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Issue 4 poetry

Two Poems from Korea

Ash Dean is a father, poet and educator. He grew up in Ferguson, Missouri and currently lives in Ansan, South Korea. He is an MFA graduate of The International Writing Program at City University of Hong Kong. Ash is the author of Cardiography from Finishing Line Press. His work has appeared in Amethyst, Cha, Drunken Boat, Foreign, Gravel, Ma La, Mason’s Road, Red Coyote, Re:locations, Soul-Lit, Speechless, and in the anthology Afterness: Literature from the New Transnational Asia. He is the editor of Transpacificism.

Night Bus to Gwangju

I observe through glass that also doubles me, each glare 
that gleams a halo through the window steam. It used to
mean something:
_____________A hanging lantern, like a
bell tolling in the night. A single bulb
that wavers. 

In the distance more blips
plot the constellations of civilization. 

A strobe that floods a frosty field.

Two neon crosses, one illuminated red, 
a higher one shining white;

And hanging above a gap, accounting 
for a mountain, facing downward 
in prostration like the moon, to bathe 

a frozen cabbage bed 
_____________in an amber hue of light.
What has been fashioned on this peninsula 
of grief? Everyone I travel with 

bows to tiny screens.

세월Sewol (The Passing of Time) 

The sinking of the Sewol Ferry occurred on 16 April 2014 en route to Jeju from Incheon. The South  Korean ferry capsized while carrying 476 people, mostly students from Danwon High School in Ansan City, South  Korea. As of today, 271 have died, 35 are still missing.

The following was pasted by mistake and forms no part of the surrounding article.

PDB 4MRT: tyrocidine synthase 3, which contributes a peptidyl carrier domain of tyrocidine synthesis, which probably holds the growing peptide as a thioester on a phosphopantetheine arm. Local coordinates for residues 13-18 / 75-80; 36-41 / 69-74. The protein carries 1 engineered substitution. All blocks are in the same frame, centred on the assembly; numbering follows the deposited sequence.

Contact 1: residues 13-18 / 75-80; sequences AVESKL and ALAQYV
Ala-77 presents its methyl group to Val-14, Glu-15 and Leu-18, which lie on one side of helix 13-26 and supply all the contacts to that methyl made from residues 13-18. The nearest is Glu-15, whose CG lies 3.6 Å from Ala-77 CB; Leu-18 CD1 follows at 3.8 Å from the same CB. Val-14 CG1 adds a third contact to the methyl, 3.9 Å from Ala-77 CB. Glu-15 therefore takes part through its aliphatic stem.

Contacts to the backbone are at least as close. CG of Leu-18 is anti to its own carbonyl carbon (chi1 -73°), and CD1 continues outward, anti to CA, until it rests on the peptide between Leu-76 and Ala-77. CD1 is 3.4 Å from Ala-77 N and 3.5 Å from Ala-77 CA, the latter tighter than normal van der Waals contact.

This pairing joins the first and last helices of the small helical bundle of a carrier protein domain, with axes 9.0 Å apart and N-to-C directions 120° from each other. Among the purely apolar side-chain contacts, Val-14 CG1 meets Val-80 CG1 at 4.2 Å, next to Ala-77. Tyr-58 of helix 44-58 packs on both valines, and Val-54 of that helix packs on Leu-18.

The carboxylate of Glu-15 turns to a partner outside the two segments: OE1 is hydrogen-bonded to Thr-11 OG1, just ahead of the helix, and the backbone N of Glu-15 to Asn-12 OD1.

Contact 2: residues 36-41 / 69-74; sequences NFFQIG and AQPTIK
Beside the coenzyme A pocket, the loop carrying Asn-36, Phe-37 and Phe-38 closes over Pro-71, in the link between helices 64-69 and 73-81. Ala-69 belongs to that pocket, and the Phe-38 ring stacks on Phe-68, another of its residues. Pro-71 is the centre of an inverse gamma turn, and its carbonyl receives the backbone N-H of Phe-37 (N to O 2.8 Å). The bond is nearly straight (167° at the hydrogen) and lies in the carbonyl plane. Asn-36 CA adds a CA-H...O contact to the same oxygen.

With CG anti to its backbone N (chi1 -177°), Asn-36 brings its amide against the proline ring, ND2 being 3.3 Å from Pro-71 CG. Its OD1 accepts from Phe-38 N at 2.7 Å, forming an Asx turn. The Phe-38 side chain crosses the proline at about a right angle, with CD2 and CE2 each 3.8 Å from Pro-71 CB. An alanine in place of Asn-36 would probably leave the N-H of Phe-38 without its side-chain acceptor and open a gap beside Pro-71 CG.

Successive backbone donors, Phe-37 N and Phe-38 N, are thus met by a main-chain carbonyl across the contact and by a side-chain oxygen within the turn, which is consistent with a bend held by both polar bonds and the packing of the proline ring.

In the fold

The  surface   of the Han River   is the green   of milky  tea     in the moment
I watch   through   the bottom  of a subway car door   crossing  north to south

on a steel bridge  above   flowing  with  ripples  so   evenly dispersed I think
of  the  type  of kindness  remembered  long beyond knowing how a person’s
 
life  ever  merged  with mine to begin with    and I  want to  tell 
the  woman  standing  next to me    about  this sort of kindness
 
but  I can’t say    it   in  Korean    if   it  is true  that I can even speak
of  such  a feeling at all   so I  just  continue looking   down
 
at the water   because  I know that  eventually  this train 
will reach  the  other side   of   the river and   return
 
to  the  darkness  underground  &  as  my gaze is  fixed 
on   the  water  I  am  unable to  imagine  it  filling  the lungs
 
of a  young body  until  there  is  nothing  flowing  into the arteries  nothing  like  what
has  always allowed  her to so effortlessly
 
step into  a  new  day  turning down a  side street 
towards  the  school  gate  Eyes * Blinking * Blinking *
 
at the brightness of  the glare of light  beaming 
from the playground slide

Editor’s Note: The “________” have been added to preserve the author’s line spacing, and were not the original intentions of the author.

Ash Dean is a father, poet and educator. He grew up in Ferguson, Missouri and currently lives in Ansan, South Korea. He is an MFA graduate of The International Writing Program at City University of Hong Kong. Ash is the author of Cardiography from Finishing Line Press. His work has appeared in Amethyst, Cha, Drunken Boat, Foreign, Gravel, Ma La, Mason’s Road, Red Coyote, Re:locations, Soul-Lit, Speechless, and in the anthology Afterness: Literature from the New Transnational Asia. He is the editor of Transpacificism.

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